A nurse would boil the syringes, fill each with five doses and then jab five boys in a row with a single needle.
“I didn’t want that hot needle touching me, so I thought I’d be smart,” Mr. Ellabbad, 52, said. “I let the other guys go first.”
Six million Egyptians were infected with hepatitis C by unsterile needles during the country’s decades-long fight against schistosomiasis. The virus spread insidiously; today, at least 10 percent of Egyptians, nearly nine million people, are chronically infected, the highest rate in the world.
But a grand experiment unfolding across the country may change all that.
Mr. Ellabbad, for one, was finally cured of hepatitis this spring. The air-conditioning repairman took a three-month regimen that included sofosbuvir, first of the new generation of miracle drugs. The pills would have cost more than $84,000 in the United States.
He got them free from the Egyptian government, which paid about $900.
“Before, I felt like I was dying,” he said. “Now I feel like I’ve never felt before. Like I’m 35 again.”
A Worldwide Problem
Hepatitis C is a global crisis: About 150 million people are chronically infected, four times as many as have H.I.V., and about 500,000 die each year of its complications, particularly cirrhosis and liver cancer.
The virus is a resilient foe. Usually transmitted by contact with blood, hepatitis C may not cause symptoms for years. Some patients clear the infection on their own, but in most, it becomes chronic, slowly damaging the liver over time.
Nowhere is the virus more entrenched than in Egypt. There are an estimated 150,000 new infections each year, caused by reuse of disposable syringes, accidental needle sticks, tainted medical equipment, and even the sharing of nail clippers and toothbrushes among family members.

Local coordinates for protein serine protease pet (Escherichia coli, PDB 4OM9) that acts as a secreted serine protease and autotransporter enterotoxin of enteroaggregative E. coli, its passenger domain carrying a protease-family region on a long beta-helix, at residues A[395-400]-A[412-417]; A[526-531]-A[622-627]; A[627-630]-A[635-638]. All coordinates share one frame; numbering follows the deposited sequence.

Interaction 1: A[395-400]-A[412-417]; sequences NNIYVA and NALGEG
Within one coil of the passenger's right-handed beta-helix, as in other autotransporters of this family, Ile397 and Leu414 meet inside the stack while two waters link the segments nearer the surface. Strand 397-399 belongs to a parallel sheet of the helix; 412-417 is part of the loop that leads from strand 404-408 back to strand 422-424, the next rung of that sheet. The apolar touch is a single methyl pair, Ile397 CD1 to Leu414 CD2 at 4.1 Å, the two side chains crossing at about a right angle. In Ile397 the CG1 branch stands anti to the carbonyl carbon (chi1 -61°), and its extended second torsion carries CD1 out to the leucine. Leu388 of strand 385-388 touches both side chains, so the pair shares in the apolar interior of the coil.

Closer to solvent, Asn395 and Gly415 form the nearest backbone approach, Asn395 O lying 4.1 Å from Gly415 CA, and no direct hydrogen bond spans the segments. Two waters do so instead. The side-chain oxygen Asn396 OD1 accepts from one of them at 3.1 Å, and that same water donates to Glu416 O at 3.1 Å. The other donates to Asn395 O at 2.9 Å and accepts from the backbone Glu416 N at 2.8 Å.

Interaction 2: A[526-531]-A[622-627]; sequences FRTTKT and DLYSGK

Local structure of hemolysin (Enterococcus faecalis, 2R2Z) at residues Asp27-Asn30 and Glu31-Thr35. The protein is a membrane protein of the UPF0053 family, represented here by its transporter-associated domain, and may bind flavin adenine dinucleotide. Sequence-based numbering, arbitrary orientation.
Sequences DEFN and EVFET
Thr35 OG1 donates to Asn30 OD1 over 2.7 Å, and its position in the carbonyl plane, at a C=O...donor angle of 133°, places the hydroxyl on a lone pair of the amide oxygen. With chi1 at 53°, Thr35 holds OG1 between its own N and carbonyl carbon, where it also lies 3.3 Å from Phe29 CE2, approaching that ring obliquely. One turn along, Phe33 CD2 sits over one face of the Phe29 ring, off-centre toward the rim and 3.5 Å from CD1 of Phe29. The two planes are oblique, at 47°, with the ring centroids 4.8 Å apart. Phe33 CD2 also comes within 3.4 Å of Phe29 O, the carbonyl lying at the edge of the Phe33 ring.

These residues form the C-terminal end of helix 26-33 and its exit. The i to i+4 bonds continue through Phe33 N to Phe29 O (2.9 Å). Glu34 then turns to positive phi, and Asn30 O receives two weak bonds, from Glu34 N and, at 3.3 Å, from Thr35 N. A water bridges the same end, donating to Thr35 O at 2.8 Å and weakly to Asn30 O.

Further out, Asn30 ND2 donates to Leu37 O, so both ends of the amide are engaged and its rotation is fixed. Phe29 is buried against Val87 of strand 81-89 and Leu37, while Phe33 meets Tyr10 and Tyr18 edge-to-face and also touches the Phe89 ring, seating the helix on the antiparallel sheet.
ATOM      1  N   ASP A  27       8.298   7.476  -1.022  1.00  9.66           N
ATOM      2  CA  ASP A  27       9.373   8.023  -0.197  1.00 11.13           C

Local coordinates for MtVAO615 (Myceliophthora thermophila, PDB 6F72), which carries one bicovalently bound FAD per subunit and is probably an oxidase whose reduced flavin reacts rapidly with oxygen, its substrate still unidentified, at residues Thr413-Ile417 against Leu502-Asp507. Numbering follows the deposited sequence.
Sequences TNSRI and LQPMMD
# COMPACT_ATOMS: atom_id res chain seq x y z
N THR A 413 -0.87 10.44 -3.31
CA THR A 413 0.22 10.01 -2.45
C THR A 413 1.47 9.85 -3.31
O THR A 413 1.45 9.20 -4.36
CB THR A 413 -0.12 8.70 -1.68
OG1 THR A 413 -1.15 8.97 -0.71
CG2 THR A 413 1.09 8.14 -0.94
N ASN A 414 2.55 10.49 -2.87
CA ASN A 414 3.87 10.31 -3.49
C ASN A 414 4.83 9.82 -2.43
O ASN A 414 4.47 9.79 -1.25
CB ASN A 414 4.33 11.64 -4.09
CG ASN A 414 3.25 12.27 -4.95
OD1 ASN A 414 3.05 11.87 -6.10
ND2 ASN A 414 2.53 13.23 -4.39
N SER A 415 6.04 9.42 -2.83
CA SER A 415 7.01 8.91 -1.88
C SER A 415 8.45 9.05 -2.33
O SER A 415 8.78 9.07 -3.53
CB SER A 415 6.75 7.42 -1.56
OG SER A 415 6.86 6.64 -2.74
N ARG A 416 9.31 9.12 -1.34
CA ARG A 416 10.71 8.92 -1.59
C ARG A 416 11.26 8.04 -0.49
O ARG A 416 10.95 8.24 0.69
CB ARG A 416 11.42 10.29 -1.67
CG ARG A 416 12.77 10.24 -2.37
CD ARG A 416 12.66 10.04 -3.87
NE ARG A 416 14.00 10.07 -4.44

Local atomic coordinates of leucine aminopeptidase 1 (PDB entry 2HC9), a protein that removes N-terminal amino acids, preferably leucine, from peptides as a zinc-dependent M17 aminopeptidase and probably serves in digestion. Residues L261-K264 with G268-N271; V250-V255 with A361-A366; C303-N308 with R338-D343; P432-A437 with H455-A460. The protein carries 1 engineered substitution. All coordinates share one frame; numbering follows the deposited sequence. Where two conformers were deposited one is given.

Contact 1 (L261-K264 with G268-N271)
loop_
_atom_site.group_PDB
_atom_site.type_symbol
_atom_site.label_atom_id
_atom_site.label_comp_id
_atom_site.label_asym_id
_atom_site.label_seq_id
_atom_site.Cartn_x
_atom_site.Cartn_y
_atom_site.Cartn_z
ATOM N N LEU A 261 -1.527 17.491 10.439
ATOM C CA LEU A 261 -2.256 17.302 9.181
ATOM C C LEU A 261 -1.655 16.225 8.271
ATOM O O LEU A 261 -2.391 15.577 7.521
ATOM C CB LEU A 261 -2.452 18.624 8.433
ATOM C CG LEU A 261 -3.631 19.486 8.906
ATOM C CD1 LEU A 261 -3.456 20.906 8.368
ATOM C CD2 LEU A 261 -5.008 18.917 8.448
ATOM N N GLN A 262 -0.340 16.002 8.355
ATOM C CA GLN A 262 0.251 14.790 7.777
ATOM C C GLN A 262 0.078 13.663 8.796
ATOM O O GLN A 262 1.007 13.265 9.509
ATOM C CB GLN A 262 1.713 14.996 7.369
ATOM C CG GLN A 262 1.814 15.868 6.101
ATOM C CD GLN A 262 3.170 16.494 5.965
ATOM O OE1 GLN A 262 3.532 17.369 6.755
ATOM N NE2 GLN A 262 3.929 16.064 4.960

Each infected Egyptian passes the virus to three others on average, said Dr. Manal Hamdy El-Sayed, who directs the national hepatitis-awareness campaign. Egypt’s National Liver Institute runs 50 treatment centers and consumes a third of the national health budget.
Fear of the virus is pervasive.
Sherif Mechawy, a barber in an upper-class neighborhood of Cairo, pumps sanitizer on his hands and holds up a clear plastic package containing a comb and a disposable razor for each client.
“They have to see me open it with their naked eyes,” said Mr. Mechawy, 39. About a quarter of his customers prefer to bring their own clippers and scissors.
For full shaves, he wears latex gloves. The hepatitis virus can survive two days or more on a surface, and Mr. Mechawy knows even the groove where the razor fits in the holder is dangerous.
Even harder hit than Cairo are the villages of the Nile Delta, where half of all men older than 50 are infected.
Mohamed Khafagy, a tour guide from a rice-farming village, said every family he knew had lost someone to hepatitis C.Liver disease killed his father, two uncles and a cousin.
Mr. Khafagy, 39, is infected, too, and has developed Stage 3 fibrosis, which in a wealthier country would prompt rapid treatment.